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From the time his first, futurist poems were published in 1912 until his suicide at the age of thirty-six, Vladimir Mayakovsky made theatrical appearances in his written work and perfected an iconoclastic voice James Schuyler called "the intimate yell." As the poet laureate of the Russian Revolution, Mayakovsky led a generation that staked everything on the notion that an artist could fuse a public and a private self. But by the time of Stalin's terror, the contradictions of the revolution caught up with him, and he ended in despair.
A major influence on American poets of the twentieth century, Mayakovsky's work remains fascinating and urgent. Very few English translations have come close to capturing his lyric intensity, and a comprehensive volume of his writings has not been published in the past thirty years. In Night Wraps the Sky, the acclaimed filmmaker Michael Almereyda (Hamlet, William Eggleston in the Real World) presents Mayakovsky's key poems―translated by a new generation of Russian-American poets―alongside memoirs, artistic appreciations, and eyewitness accounts, written and pictorial, to create a full-length portrait of the man and the mythic era he came to embody.
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Michael Almereyda's films include Nadja, Hamlet, William Eggleston in the Real World, and New Orleans Mon Amour. His writing has appeared in The New York Times, Artforum, The Believer, and Film Comment.From Publishers Weekly:
The volatile young poet rose to prominence as a coauthor of the Russian Futurist manifesto A Slap in the Face of Public Taste in 1912; the next five years saw the explosive sexual boasting and the fragmentary lines of such poems as A Cloud in Pants, experimental plays and even participation in important Russian modernist filmmaking. An enemy of tradition in all its forms, the moody, energetic Vladimir Mayakovsky supported the Soviet revolution wholeheartedly, writing a poem called 150,000,000 in support of the Soviet army. Yet the passionate poet became worn down by the grind of his personal life and by Stalin's assault on something dear to him—modern art. Mayakovsky shot himself in 1930, and his subsequent canonization by the U.S.S.R. made him a figure of ambivalence even for Russians who liked his daring verse. Mixing well-translated poems with bits from Mayakovsky's short autobiography I, Myself, excerpts from memoirs (by the likes of Osip Mandelstam and Francine du Plessix Gray) and short bits from critics' writings, Almereyda attempts to give Mayakovsky a new audience. Alas, the bits may be too short to sustain readers' interest, and the anthology—like the poet's life—seems choppy, confusing and finished all too fast. (Apr.)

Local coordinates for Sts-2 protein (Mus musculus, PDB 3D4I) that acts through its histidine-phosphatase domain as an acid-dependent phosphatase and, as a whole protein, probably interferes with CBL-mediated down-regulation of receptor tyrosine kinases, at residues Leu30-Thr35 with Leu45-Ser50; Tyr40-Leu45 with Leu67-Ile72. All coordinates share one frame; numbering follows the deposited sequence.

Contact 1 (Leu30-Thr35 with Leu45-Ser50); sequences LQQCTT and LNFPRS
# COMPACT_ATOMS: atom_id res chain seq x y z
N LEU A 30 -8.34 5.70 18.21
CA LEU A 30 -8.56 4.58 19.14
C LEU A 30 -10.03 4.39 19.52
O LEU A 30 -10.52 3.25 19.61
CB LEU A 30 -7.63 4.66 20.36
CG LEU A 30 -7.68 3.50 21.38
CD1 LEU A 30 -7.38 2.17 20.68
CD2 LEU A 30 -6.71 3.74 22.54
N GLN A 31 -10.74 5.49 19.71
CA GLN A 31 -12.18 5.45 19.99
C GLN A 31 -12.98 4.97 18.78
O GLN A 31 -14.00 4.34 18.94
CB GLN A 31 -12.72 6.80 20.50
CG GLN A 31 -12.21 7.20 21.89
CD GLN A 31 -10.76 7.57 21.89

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Book Description Farrar, Straus and Giroux, 2008. Hardcover. Condition: New. Never used!. Seller Inventory # P110374281351
Book Description Farrar, Straus and Giroux. Hardcover. Condition: New. 0374281351 New Condition. Seller Inventory # NEW7.0113894
Book Description Farrar, Straus and Giroux, 2008. Hardcover. Condition: New. Seller Inventory # DADAX0374281351